My family and I have recently moved from Brooklyn, New York, to Bradford-on-Avon, England, for a year. Our mission: try out life at a slower pace. In my new series, Brooklyn to England, I’ll write about the weekly adventures of living in the English countryside with my British husband, our three-year-old daughter, and my baby-bump (I’m due in September!). Come with me as I go from strollers to prams, diapers to nappies, and whatever else it takes to raise a family abroad.
Dinner is not dinner in England. Well, it depends on where you are. In Bradford-on-Avon, sometimes dinner is dinner, but sometimes dinner is lunch. And sometimes tea is dinner. And sometimes, after dinner, there’s supper. And instead of dessert there’s pudding. The only constant, really, is that breakfast is still breakfast. Except there’s no brunch, at least, not in the high caliber “brunch culture” way I’ve come to expect in Brooklyn.
Basically, I’m starting to figure out that it all comes down to time. Here’s what I’ve deciphered about British speak.
Dinner as lunch: At her nursery school, Trixie’s teachers will often tell me whether or not she’s eaten her dinner. The first time I was confused — Dinner? It’s barely 3 p.m. — but around here, dinner is just another term for “middle of the day meal.”
Tea as dinner: Trixie really hates this one. Knowing that “tea” is a grown-up drink and tea parties are something for playtime, she simply cannot accept it when grandma calls out, “Tea time!” when we pop ’round for an evening meal. It’s a tough one for me to grasp, too, but I’ve figured out that tea is the meal served at around 6 p.m., and is generally aimed at kids (I think).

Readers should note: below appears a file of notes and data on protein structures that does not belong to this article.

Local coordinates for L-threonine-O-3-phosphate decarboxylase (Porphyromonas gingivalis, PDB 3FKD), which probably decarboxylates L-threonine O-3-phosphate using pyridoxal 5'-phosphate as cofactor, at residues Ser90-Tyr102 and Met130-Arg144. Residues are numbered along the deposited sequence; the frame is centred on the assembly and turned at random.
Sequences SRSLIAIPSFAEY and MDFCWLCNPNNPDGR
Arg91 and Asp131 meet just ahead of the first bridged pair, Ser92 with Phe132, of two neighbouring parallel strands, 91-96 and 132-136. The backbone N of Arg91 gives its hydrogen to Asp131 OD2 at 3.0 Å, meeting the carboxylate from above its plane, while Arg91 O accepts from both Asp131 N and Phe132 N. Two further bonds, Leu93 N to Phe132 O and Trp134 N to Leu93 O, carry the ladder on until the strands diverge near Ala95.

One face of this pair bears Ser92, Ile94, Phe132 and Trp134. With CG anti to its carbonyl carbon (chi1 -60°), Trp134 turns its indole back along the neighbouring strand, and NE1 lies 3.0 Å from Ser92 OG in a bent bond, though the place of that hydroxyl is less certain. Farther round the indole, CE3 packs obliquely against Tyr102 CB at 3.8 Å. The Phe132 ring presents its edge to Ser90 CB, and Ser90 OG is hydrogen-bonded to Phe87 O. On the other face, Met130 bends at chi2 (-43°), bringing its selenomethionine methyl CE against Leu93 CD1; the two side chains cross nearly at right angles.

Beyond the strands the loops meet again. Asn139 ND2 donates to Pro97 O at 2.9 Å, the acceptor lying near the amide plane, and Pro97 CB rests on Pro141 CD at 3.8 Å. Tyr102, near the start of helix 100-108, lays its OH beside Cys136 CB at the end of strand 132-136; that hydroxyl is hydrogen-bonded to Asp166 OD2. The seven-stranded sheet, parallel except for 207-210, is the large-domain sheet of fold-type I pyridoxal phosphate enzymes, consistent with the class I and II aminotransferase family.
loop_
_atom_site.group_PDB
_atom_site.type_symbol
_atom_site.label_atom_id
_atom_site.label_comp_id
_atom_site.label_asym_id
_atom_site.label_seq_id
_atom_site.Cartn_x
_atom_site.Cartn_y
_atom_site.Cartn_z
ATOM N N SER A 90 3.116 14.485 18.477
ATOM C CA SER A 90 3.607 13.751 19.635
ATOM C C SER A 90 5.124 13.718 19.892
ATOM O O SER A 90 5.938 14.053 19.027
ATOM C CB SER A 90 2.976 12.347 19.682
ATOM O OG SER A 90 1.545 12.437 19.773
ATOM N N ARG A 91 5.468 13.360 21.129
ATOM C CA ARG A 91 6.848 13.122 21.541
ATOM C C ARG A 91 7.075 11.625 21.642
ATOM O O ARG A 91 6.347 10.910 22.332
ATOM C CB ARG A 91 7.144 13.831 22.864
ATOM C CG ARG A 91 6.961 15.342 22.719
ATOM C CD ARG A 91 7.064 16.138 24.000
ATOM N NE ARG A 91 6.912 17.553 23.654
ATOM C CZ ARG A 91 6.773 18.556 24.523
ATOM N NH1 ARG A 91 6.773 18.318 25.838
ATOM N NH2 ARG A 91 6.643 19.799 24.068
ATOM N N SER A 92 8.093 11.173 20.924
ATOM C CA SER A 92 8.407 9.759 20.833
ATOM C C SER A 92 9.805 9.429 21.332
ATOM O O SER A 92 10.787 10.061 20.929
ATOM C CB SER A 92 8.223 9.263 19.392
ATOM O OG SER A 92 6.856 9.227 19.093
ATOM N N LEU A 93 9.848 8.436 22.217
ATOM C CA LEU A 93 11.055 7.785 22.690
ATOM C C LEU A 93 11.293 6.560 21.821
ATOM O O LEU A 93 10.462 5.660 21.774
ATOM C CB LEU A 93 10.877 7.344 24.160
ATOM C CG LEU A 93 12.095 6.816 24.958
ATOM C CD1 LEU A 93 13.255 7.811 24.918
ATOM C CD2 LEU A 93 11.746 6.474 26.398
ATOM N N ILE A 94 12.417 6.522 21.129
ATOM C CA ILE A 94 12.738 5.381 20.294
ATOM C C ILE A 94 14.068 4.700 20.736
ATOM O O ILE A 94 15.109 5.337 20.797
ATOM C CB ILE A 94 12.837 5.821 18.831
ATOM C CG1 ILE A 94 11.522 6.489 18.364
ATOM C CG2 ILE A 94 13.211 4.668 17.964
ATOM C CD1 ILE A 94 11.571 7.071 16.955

Supper as dinner: This one’s tricky, but if you go by the 6 p.m. “tea” standard, sometimes there can be a light, post-dinner snack — cheese and crackers, fruit — around 8 or 9 at night. For instance, having had my tea at 6 with Trixie, I am now supp’ing on blueberries and a biscuit (that’s cookie to you).
Pudding as dessert: Where I come from, pudding can be a dessert, but dessert isn’t always pudding. But if you can attempt to just dyslex-ify your brain for a minute, that’s how they roll in England. Who’s right? I don’t know, but when in Rome. . .
It’s a lot to digest, so to speak, but I’m getting the hang of all the new foods and mealtime nuances. Thanks to fish and chips, everyone knows chips are French fries, but did you know that English muffins are not even English? American muffins are considered cake here, and the only thing that even comes close an ‘English muffin’ is a crumpet. And then there’s bubbles and squeak (cut-up and fried leftover veggies), ploughman’s lunch (cheese and bread pub grub, served with chutney and salad), and bangers and mash (sausages and mashed potatoes — Trixie’s favorite).
Maybe because she’s young and uninhibited, Trixie is picking it all up with ease and pride (“I say rubbish bin now!”). Words like yoh-gurt, tomahto, and wah-tah roll off her tongue, while I continue to blush when I try to pronounce them in public. But it’s fun, too. Finding out that courgette means zucchini, mange tout are snap peas, and a dripping buttie is a sandwich made from bacon grease — uh, yum?
Learning a language I thought I already knew can be confusing, but I’m okay with that. I’ve gotten used to hanging back at the grocery store, waiting for some old guy to inquire after the bicarbonate of soda, so I don’t have to embarrass myself asking where to find baking soda. Even though I can’t find black beans or ricotta or a decent bagel, I’m learning to live without, and pick up some new favorites along the way.